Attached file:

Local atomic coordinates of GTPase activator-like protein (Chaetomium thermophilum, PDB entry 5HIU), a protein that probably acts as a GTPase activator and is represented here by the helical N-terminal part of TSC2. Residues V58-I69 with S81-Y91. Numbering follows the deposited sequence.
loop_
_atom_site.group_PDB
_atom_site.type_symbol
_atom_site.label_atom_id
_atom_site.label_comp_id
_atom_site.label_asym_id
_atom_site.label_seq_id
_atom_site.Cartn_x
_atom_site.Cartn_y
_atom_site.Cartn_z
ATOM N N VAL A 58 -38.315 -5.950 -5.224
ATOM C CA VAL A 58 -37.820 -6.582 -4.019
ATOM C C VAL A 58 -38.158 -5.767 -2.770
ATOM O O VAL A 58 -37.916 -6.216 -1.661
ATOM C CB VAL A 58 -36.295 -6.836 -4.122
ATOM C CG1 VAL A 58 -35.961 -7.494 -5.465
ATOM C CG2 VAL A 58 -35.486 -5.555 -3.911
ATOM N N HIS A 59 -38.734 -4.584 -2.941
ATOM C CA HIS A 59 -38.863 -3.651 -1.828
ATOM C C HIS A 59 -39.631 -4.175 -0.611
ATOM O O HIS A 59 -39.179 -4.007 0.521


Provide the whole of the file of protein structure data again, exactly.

Local atomic coordinates of GTPase activator-like protein (Chaetomium thermophilum, PDB entry 5HIU), a protein that probably acts as a GTPase activator and is represented here by the helical N-terminal part of TSC2. Residues V58-I69 with S81-Y91. Numbering follows the deposited sequence.
loop_
_atom_site.group_PDB
_atom_site.type_symbol
_atom_site.label_atom_id
_atom_site.label_comp_id
_atom_site.label_asym_id
_atom_site.label_seq_id
_atom_site.Cartn_x
_atom_site.Cartn_y
_atom_site.Cartn_z
ATOM N N VAL A 58 -38.315 -5.950 -5.224
ATOM C CA VAL A 58 -37.820 -6.582 -4.019
ATOM C C VAL A 58 -38.158 -5.767 -2.770
ATOM O O VAL A 58 -37.916 -6.216 -1.661
ATOM C CB VAL A 58 -36.295 -6.836 -4.122
ATOM C CG1 VAL A 58 -35.961 -7.494 -5.465
ATOM C CG2 VAL A 58 -35.486 -5.555 -3.911
ATOM N N HIS A 59 -38.734 -4.584 -2.941
ATOM C CA HIS A 59 -38.863 -3.651 -1.828
ATOM C C HIS A 59 -39.631 -4.175 -0.611
ATOM O O HIS A 59 -39.179 -4.007 0.521